I couldn’t tell if Christian was gay neither. The Jason Priestley lookalike’s pleated pants and old man abs made it more difficult, if you must know. And yes, the film deceives us when Christian acts a bit combative towards Mel (Dan Hedaya), while gay boys successfully befriend parents. Although ‘hagsville,’ Tony Curtis RIP and ‘Aww, honey, you baked’ should have rung alarm bells. Which brings me to why I didn’t wanna bury this section as a third item. I’m a Filipino gay man in my twenties who writes about film instead of a white straight male critic over 40, and for some reason, I feel more personally about characters who fall in whatever bracket I share him or her with. That’s something I don’t see too blatantly in 40-year-old straight white men, or at least their character critiques are more general. I think. In layman’s terms, I kept comparing Christian to myself, or who I was when I was the same age as he is. Can someone back me up on this? Christian dances with another guy in that party, something I would never try to do unless I was in a predominantly gay area. But then he’s a classical film lover and a bit of a ‘art fag,’ written by a woman, based on a source material from the Regency period. Christian makes me curious about what ‘gay guys’ have been like in 1995 or the early 1800’s. And how could Murray have known and not Cher nor Dionne? Don’t women have better gaydars than straight men. Or maybe Cher and Dionne just don’t.
If you pay attention to the film, you’ll know how it might end. I also really like this scene/shot/movie because of the generational divide, Josh (Paul Rudd) looking at Cher with such reverence while Mel’s being stern towards Christian. And Josh is aware of this generational divide, telling Mel not to let Cher go out looking like ‘that.’ Josh is in between, the bridge between Cher and Mel, old enough to know better, young enough to know that Cher isn’t so vacuous as others might think. Although he distractingly sounds a bit like Christopher Walken in one of the last scenes. Also, did anyone see this movie and think ‘Josh is gonna be ubiquitous,’ because I didn’t.
Cher isn’t always perky, but some of you might have known this already. Yes, her arguments about violence in the media is considerable, but her knowledge of ‘Haitians,’ jazz and art criticism needs work. If any of my professors heard ‘Monet’ defined like that, they would pop a blood vessel. She drops the Beverly Hills accent once in a while, which surprisingly makes both inflated and deflated Cher more convincing. And is that a Kollwitz sculpture behind her? I imagine her being a philanthropist, if she’s not misled.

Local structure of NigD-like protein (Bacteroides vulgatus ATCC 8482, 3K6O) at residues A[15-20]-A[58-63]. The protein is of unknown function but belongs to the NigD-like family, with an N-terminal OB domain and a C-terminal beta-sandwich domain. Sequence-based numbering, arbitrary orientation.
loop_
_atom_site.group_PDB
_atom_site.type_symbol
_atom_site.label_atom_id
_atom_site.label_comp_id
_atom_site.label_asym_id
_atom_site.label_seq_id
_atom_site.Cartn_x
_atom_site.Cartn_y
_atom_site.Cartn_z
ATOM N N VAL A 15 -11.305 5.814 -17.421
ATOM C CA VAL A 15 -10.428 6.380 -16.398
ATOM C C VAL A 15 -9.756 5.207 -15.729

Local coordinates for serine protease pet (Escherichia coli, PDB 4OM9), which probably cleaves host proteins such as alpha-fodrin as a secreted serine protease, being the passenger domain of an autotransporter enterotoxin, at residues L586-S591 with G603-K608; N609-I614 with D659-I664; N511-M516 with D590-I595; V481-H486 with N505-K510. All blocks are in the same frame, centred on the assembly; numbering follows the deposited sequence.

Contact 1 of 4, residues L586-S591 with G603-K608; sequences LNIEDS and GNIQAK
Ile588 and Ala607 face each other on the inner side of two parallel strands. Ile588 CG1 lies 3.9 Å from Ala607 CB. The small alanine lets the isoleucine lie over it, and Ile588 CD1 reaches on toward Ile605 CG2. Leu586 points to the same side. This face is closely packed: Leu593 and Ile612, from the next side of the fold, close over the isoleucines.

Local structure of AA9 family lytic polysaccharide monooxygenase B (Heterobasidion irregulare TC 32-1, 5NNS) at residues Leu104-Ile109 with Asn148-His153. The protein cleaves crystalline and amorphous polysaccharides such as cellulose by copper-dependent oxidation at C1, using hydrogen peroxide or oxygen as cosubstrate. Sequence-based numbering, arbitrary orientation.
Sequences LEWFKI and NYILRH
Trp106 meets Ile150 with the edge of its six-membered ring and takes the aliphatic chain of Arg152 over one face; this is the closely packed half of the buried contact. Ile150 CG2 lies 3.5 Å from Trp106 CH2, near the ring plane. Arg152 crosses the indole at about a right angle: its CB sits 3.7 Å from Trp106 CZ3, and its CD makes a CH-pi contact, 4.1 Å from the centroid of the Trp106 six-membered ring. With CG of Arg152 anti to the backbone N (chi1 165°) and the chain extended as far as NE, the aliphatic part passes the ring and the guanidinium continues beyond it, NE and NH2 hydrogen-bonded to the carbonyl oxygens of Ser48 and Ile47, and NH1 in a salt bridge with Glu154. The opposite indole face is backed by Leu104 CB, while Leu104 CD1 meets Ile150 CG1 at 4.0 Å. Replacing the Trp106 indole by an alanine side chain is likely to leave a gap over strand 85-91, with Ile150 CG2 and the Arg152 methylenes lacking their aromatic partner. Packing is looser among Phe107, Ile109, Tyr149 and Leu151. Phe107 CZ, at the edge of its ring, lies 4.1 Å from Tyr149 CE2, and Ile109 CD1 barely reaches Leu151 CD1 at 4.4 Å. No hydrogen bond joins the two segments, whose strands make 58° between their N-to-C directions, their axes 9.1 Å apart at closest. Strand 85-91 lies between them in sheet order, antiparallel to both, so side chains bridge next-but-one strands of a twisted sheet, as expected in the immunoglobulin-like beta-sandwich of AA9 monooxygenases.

New York Tristate in the house. Timothy Findley who first talked to me about the New York exodus to California in the early days of cinema. Apparently Tai and Mel has kept that tradition alive, their accents representing as prominently as the California accent.
Ooh, I wonder if they have that in my size. If this movie’s setting is 2010, she wouldn’t need to ask that question because she’d be a size 0. Or maybe not being size 0 makes her better than the average airhead.
Starbucks? That existed before the 1999 Seattle riots?
The world goes on despite of Cher. So this is the third movie I’ve seen this year about the Bosnian War, although I’ve seen Clueless before. The Bosnia reference also shows how 90’s it is, a great addition to other 90’s references like Ren and Stimpy, Radiohead, Alaia. Also, is that a flower-pot? How much did Mel let her decorate in the house? Cher’s very girl for a girl raised by a single parent. This movie is about Cher becoming more well-rounded. It also helps that she has people like Josh around her, correcting her without being condescending. And Christian ‘educating’ her about film and art. And Mel who’s an art collector himself. And Miss Geist (Twink Caplan).
I also watched the television series, where Caplan, Dash and Faison among others took the roles they had in the film, but you knew that already.
Also, Scott Rudin prouced this movie. Respect. Silverstone and Heckerling, also the director of Fast Times at Ridgemont High, are reuniting to make Vamps, about vampires on the prowl in the city a la “Sex and the City.” I’m worried.
- Scenes We Love: Clueless (cinematical.com)